I am looking for healing from mental illness. I am not an evil musician looking for powers.
It’s been 10 years since I had my first reiki session, and so much healing commenced thereafter. James and I have had numerous conversations, in which I have learned about my chakras and how to sense their presence in my body. I have come to understand chakras as seven energy centers in my body, each of which governs different aspects of my being. Healing my chakras allows me to feel less stuck in my life’s circumstances. I have more energy to pursue my goals and I have become more grounded, less depressed, and more clear-headed. I’ve become confident in my inner voice, and no longer feel inferior to others. I have transformed from being very introverted to more balanced between introversion and extroversion.
My schizophrenia has never been cured, nor do I expect it ever will be. Yet my positive traits developed through reiki have allowed me to navigate the repercussions of my illness skillfully. While hospitalized numerous times for weeks and months on end, I became physically self-aware of how different medications felt in my body. This body intelligence was cultivated through receiving reiki, where I feel my chakras being stimulated. If a medication didn’t feel right in its early stages, I confidently told my doctors about it. When they honored my requests, medications helped and I improved.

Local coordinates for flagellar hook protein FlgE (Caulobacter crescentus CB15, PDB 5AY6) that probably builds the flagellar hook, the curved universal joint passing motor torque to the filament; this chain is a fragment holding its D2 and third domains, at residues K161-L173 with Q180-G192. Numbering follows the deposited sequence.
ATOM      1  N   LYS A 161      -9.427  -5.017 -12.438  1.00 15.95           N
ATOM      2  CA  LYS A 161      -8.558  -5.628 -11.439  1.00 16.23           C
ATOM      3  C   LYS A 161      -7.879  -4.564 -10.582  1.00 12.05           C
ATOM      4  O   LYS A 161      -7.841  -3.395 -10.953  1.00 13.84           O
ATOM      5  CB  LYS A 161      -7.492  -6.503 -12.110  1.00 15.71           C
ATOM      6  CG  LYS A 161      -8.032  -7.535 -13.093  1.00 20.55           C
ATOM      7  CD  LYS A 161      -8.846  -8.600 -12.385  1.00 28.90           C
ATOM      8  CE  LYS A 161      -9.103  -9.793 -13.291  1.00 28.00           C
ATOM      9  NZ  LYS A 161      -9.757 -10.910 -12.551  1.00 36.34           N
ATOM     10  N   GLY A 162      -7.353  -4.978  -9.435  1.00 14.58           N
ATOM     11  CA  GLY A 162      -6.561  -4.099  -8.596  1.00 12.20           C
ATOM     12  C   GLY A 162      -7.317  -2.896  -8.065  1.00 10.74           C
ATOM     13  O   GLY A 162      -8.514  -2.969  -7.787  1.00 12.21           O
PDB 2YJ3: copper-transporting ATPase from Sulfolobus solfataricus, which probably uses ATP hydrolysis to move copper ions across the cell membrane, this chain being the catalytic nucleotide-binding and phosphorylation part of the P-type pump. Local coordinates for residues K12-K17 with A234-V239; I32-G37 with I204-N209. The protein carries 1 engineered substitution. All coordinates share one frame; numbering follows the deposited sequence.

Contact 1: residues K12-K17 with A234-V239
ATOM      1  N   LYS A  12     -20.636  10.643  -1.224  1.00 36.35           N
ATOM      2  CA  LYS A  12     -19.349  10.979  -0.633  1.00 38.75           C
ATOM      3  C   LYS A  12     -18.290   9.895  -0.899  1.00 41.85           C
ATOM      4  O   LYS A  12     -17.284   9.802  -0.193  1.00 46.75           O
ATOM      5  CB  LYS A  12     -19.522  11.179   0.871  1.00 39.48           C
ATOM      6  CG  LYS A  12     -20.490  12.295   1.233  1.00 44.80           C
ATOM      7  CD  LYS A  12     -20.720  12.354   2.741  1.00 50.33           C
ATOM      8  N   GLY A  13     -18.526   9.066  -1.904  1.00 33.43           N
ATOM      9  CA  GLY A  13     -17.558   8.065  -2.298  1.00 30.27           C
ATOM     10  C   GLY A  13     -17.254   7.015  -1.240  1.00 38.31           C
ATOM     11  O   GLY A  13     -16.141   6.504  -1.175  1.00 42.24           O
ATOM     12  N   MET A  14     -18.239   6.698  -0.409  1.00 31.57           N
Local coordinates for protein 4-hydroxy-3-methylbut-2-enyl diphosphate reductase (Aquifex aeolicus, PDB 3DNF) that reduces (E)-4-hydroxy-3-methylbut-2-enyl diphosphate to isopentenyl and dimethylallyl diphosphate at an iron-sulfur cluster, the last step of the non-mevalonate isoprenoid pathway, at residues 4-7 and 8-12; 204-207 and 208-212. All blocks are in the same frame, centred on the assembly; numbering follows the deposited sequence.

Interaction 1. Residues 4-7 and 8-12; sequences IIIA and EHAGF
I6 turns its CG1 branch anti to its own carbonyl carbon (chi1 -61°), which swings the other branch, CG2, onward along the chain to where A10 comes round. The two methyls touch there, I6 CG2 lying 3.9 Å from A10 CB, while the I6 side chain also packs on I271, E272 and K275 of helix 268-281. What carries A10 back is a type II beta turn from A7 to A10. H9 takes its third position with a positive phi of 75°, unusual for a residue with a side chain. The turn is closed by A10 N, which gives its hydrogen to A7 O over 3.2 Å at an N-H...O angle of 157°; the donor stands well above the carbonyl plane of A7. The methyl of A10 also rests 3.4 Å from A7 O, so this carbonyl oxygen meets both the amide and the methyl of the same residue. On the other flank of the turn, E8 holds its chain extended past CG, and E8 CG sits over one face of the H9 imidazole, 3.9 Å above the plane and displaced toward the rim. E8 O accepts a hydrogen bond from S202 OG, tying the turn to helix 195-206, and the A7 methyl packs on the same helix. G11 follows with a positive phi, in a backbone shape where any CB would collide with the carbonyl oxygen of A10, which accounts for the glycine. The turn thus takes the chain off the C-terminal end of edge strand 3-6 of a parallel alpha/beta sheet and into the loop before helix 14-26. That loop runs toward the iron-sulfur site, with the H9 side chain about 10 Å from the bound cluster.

I now take effective medications that, along with reiki, give me that “healing” from schizophrenia that have desired for many years. My pursuit of healing proves to me that I am not an evil or dark person. I merely suffer from mental distress, and self-awareness enables me to walk the path of recovery.
I never returned to the Sahaj Marg meditation practice, but I have adopted my own set of spiritual practices that enrich my life. I keep countless crystals in my home, which I use for mindfulness purposes. I now perform reiki myself and use crystals to make the practice my own. In terms of my spiritual beliefs, I mostly don’t share them with other people. I don’t want to be seen as a kooky New Ager who is trying to “find her bliss.” My mental sufferings have put me on this path of life, and I am merely continuing on toward healing and recovery.
Mad in America hosts blogs by a diverse group of writers. These posts are designed to serve as a public forum for a discussion—broadly speaking—of psychiatry and its treatments. The opinions expressed are the writers’ own.